ECG Quiz: Dizziness in a Cardiac Rehabilitation Patient
John D. Cantwell, MD; Linda Shrake, RN; Paul M. Murray, MDTHE PHYSICIAN AND SPORTSMEDICINE - VOL 25 - NO. 2 - FEBRUARY 97
A 62-year-old woman entered a cardiac rehabilitation program for help with weight loss and fitness, and also for monitoring of episodic atrial fibrillation, which had begun in 1992. She was able to exercise without triggering atrial fibrillation. Additional past medical problems included glucose intolerance (treated with diet), hyperlipidemia, hypertension, migraine headaches, degenerative disease of the spine, and a duodenal ulcer.
Medications for her atrial fibrillation included digoxin 0.25 mg daily, metoprolol tartrate 100 mg twice daily, and warfarin sodium. Quinidine gluconate, 324 mg three times daily, was tried concurrently with the digoxin and metoprolol, but the quinidine had to be discontinued because of diarrhea. She had been in the cardiac rehab program for several months when she was hospitalized for electrocardiographic (ECG) monitoring during administration of sotalol hydrochloride. After a few days of monitoring she was released; she then tolerated 240 mg of sotalol taken orally twice daily over a period of several weeks. During this time she continued to have frequent episodes of symptomatic atrial fibrillation. Over 3 weeks, the dosage was increased to the maximum of 360 mg twice daily. While on the maximum dosage she experienced episodes of dizziness when seated and reported a sensation of "everything going black." She did not lose consciousness or experience chest pain or dyspnea.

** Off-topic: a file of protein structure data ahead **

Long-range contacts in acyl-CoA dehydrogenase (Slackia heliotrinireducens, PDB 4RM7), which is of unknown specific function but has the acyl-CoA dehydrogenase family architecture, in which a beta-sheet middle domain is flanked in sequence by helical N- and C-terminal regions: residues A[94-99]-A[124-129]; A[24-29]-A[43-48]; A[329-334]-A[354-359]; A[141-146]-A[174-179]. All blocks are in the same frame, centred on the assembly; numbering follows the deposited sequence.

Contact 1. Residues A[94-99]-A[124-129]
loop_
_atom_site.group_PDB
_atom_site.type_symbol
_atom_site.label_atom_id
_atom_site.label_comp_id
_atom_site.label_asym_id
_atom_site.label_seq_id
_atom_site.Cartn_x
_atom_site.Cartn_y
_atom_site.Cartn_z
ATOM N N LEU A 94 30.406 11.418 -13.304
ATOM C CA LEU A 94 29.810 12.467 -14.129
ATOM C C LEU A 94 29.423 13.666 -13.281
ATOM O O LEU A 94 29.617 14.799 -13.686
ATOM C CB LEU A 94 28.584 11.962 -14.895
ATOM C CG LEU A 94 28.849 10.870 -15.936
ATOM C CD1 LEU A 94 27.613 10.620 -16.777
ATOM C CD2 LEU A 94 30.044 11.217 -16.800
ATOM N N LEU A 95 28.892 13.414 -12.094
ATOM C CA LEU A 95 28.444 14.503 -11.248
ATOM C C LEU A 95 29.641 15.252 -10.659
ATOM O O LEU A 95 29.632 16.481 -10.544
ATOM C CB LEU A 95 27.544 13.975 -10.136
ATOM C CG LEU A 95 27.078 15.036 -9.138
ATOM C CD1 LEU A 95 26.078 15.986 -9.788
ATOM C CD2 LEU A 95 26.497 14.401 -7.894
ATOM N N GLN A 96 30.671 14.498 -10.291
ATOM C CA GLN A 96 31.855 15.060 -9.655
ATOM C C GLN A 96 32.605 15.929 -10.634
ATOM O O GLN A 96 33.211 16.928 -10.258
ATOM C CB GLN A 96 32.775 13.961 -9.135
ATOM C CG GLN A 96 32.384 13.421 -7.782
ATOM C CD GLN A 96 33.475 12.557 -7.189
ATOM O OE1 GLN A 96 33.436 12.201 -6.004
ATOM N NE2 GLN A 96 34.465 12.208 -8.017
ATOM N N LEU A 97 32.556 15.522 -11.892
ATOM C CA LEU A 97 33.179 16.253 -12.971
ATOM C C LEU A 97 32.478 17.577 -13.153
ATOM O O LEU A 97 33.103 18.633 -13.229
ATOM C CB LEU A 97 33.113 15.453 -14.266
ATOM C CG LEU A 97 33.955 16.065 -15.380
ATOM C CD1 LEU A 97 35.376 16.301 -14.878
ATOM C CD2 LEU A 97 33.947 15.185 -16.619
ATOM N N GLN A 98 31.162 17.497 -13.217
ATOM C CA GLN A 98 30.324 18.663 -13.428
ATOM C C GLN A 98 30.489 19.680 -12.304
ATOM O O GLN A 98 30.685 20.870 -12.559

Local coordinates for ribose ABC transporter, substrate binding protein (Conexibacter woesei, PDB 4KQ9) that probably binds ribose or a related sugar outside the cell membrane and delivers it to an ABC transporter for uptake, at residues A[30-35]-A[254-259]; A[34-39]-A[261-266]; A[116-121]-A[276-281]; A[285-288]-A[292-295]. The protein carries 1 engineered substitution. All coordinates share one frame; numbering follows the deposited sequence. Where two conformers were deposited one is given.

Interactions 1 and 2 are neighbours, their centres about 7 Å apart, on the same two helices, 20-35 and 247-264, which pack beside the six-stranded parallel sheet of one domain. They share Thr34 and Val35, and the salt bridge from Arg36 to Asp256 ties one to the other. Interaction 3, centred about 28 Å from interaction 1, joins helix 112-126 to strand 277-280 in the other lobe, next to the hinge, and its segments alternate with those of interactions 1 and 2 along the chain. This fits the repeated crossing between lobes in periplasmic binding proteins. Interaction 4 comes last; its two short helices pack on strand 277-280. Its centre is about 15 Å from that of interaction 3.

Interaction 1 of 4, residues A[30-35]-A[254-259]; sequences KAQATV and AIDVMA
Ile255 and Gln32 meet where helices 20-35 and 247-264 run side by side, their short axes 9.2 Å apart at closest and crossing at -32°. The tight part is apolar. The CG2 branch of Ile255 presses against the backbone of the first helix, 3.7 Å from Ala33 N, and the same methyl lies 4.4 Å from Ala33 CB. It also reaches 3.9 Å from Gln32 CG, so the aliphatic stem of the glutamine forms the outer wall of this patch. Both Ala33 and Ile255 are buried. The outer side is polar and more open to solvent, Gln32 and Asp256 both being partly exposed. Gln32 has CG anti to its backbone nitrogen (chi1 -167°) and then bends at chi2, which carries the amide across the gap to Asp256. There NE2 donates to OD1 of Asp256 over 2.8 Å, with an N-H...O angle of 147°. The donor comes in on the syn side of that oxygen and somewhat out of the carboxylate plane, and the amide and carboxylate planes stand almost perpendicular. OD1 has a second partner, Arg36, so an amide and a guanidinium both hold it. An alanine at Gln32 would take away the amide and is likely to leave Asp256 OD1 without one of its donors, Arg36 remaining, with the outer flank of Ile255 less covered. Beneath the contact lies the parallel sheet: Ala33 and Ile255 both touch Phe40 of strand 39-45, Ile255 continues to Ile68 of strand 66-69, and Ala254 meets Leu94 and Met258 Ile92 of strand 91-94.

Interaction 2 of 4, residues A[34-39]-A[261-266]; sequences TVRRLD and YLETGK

On physical examination her blood pressure was 130/80 mm Hg and her pulse was irregular, with bursts up to 150 per minute. Her neck veins were not distended and her chest was clear to auscultation. A grade 1/6 apical systolic ejection murmur was noted.
The patient was then admitted to the hospital. Blood studies were unremarkable except for a nonfasting blood glucose of 160 mg/dL and a slightly low serum magnesium level of 1.6 mEq/L. The serum potassium was normal at 4.2 mEq/L.
The patient's ECG, taken on the day of admission to the hospital for dizziness, is shown in figure 1.
Dr Cantwell and Ms Shrake direct the cardiac rehabilitation program at Georgia Baptist Medical Center. Dr Cantwell is also a member of the editorial board of The Physician and Sportsmedicine. Dr Murray is a cardiologist in Tifton, Georgia. Address correspondence to John D. Cantwell, MD, 340 Boulevard NE, Suite 200, Box 413, Atlanta, GA 30312.
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